U.S. Politics

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Jul 9, 2009
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Scott SoCal said:
You, of course, are correct.

KSM is just a peace loving member of the human race caught up in a struggle of religious persecution.
Damn you are smart, you exactly caught the point I was making.:rolleyes:
 
Mar 18, 2009
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So how long before King Obama decides to have Edward Snowden blown up? Maybe he will opt for permanent detention without trial instead.
 
Mar 10, 2009
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BroDeal said:
So how long before King Obama decides to have Edward Snowden blown up? Maybe he will opt for permanent detention without trial instead.
The war on whistleblowers; national security....

Man mode engaged!
 
Mar 10, 2009
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Scott SoCal said:
The operative word was "could."



http://www.thenational.ae/news/world/americas/killings-grow-more-gruesome-as-mexican-drug-cartels-try-to-out-shock#page2

I'm not all that far from a border town where people are tortured. The torturers skip right over waterboarding. Not to mitigate waterboarding as a form of torture, but in terms of degrees, it seems a bit pedestrian. And to think, KSM kinda blueprinted what's going on in Mexico now is all the more ironic.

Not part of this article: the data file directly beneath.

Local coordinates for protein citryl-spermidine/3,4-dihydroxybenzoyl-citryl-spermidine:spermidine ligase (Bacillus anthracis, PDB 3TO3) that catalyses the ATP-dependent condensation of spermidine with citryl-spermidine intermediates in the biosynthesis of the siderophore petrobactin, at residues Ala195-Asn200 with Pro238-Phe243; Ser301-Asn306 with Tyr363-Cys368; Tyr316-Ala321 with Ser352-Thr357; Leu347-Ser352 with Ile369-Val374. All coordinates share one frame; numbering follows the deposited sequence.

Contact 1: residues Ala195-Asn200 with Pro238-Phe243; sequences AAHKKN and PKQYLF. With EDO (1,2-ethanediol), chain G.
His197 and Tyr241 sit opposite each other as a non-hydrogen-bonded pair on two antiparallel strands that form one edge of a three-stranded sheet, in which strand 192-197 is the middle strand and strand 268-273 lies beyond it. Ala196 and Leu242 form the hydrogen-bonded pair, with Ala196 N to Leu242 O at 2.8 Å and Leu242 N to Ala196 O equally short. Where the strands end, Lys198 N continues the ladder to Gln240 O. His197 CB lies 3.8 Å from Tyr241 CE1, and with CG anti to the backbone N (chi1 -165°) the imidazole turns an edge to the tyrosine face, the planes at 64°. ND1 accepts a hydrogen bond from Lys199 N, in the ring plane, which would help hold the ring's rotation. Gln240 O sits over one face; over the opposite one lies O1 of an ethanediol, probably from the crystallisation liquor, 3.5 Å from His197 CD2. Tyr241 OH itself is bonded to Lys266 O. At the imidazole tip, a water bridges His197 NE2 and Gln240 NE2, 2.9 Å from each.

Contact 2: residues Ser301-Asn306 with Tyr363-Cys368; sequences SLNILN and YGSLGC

Still, I suppose the constitution was violated and everyone involved is a war criminal.

KSM and his treatment is interesting (to me) particularly for the following;

His role in the 9/11 attack

And his role with the Daniel Pearl beheading.

"I decapitated with my blessed right hand the head of the American Jew Daniel Pearl, in the city of Karachi, ****stan."

Now, the US Military has charged him with, among other things, war crimes... I cannot imagine how they could come to such a conclusion but ymmv.

I guess asking him politely for information was destined for failure.

Yes sir, sitting high, mighty and sanctimonious works pretty well until its your family that's wiped out by some random jihadist.
Lol. I don't see what is sanctimonious about following the law.

Scott: BO is shredding the constitution, how long before we act! Big Government you can't trust them. We the people!

So what about torture, international law, speedy trials, charging people with crimes and convicting them?